VIERA, Fla. - If there's a tagline attached to Bryce Harper's second major league spring training, it's this: D.C. or bust.
The Nationals' top prospect arrived at Space Coast Stadium on Monday, still tiptoeing between cockiness and confidence, yet still sure that he can break camp with the Nats and contribute at the major league level as a 19-year-old.
"They're going to make their decisions and I'm going to come here and play. ... I think that's the biggest thing," Harper said. "If I come here and work hard in the outfield, work hard hitting, try to make their decision hard - that's the most I can do. If they want to send me back down, that's them. I want to be up here, like I said. I want to play and I want to play in D.C."
General manager Mike Rizzo is already aware of his future star's stated preference, and that's who Harper must convince that he's ready. Harper already has an ally in manager Davey Johnson, who has been stumping for his young outfielder since last season.
"It's huge to have the manager on your side," Harper said. "I'm really excited, like I said, to come in here and play and just to be here is an honor. I'm going to come here, work as hard as I can, keep my mouth shut and play. ... I got to learn from everybody around me, come in here, work as hard as I can and try to make this team."
All Johnson wants is a chance for Harper to make an impact. The rest, Johnson said, is up to the player.
"I mentioned to Rizz when I was named manager, knowing the roster and the talent that we had here, he should definitely keep an open mind for two reasons," Johnson said. "No. 1, when (Harper) was 18, he thought he was going to make the club then in his mind. I got the feeling that it wouldn't have been overpowering to him mentally because his whole life, he's been competing with guys older than him ... and this was not a new scenario for him. Probably since he was age 12, he was competing with people who were more established than him and at a higher level.
"(No.) 2 is that if you looked at the talent at that point, prior to the Winter Meetings, we were short an everyday outfielder. And in the organization, he was in that mix, as a left-handed bat - which I'd like to get more left-handed presence in the lineup. ... I would have said it regardless because I felt like he could hit, his bat could handle the pitching if given the chance to compete."
And if Harper is given that opportunity?
"When I'm out on the field, I think I play the game a certain way," Harper said. "I play it hard, and if that's what they like, then they like it. I go out there and bust my butt every day and that's what they're going to get from me. I play at 110 percent and I'm going to go out there and try to beat the team that's in the other dugout. That's the fire in me."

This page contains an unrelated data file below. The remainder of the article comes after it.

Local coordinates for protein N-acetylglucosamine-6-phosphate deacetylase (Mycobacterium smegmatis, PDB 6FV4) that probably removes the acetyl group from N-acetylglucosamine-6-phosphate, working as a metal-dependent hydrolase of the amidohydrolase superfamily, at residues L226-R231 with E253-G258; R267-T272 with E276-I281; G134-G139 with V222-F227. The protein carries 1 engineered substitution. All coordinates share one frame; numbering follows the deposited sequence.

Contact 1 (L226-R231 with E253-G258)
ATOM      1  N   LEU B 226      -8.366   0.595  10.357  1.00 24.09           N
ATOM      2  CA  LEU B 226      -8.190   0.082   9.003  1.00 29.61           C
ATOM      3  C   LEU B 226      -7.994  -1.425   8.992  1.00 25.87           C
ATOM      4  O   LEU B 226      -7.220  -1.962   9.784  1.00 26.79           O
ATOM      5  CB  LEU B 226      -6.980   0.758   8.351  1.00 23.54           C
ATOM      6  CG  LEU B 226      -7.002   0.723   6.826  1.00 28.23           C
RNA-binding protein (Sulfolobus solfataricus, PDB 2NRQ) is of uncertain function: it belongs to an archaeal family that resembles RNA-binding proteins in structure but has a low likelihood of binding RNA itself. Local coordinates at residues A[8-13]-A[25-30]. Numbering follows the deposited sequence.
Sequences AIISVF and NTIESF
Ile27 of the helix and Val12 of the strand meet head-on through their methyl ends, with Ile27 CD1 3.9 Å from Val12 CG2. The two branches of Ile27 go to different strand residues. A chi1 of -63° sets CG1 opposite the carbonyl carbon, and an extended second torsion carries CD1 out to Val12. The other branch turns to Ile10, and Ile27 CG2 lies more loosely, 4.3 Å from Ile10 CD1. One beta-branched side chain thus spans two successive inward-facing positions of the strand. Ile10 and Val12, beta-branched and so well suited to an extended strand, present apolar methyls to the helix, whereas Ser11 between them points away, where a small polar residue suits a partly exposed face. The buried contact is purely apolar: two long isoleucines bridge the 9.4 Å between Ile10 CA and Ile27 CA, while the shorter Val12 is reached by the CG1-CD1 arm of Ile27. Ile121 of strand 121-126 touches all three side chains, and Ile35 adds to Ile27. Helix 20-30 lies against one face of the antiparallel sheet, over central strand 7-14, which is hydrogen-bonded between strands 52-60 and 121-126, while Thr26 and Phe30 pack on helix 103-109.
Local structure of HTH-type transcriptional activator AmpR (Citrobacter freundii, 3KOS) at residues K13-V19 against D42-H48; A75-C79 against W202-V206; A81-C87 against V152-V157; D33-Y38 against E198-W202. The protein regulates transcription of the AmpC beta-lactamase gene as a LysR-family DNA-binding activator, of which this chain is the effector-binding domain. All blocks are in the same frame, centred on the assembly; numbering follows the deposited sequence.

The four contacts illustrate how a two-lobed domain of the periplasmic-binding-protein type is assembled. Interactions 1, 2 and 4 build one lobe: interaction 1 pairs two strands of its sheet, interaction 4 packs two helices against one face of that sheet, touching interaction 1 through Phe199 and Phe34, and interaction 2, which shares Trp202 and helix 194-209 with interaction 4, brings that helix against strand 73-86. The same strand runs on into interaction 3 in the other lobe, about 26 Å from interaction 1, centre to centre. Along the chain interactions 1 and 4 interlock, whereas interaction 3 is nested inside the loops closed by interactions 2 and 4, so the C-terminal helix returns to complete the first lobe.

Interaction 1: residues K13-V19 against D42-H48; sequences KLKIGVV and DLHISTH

And, as if to anticipate questions about his pattern in the minors of starting slow then heating up, Harper acknowledged he will encounter some growing pains if he starts 2012 in the majors.
"Every single level, I've struggled. So if I struggle in the big leagues at the beginning, I'm just trying to get in the swing of things. That first year is all about getting going and learning everything up at the big league level and there's so many things that you've got to learn that I've still got to learn. If I can make this team, that would be great. If I go down to the minors, which I don't want to talk about, then that happens, too. I'm trying to make this club out of camp, and that's the biggest thing right now."
Harper has established clear goals for himself this spring: improve his outfield play, continue to work on his throwing mechanics, become a better baserunner, do whatever he can on defense to help his pitchers, listen and learn.
"I want to be a Gold Glove out there, too," he said. "I don't want to be just known as a hitter."
Not making the club would be disappointing, even more so than it was last season when he was sent out after demonstrating he could hold his own against major league pitchers, but not every step Harper has to make is between the foul lines. There are concerns within the organization that he has to mature a little bit more, not seek out attention and make himself less of a lightning rod for criticism from fans, media, teammates and opponents.
But Harper said no one has told him to tone down his sometimes inflammatory commentary via Twitter, where he'll engage in back-and-forth with those who follows him. And even if he did, Harper contends, that might not solve what some perceive as a problem.
"I'm going to get blown up either way, whether I say something right or say something wrong," he said. "That's just how it's going to be and there's nothing I can really do about that, Maybe some things I really shouldn't say, some things I've got to learn from and some things I should just keep my mouth shut on. I need to grow up in that aspect, I guess. But I'm not going to back down from anything."
So Harper will allow the Nationals' public relations staff to work with him "and learn from my mistakes. ... They're going to let me be me and not shelter me." That strategy also ensures that Harper's fans and followers see him as he really is.
"I want everyone to know the real me," he said.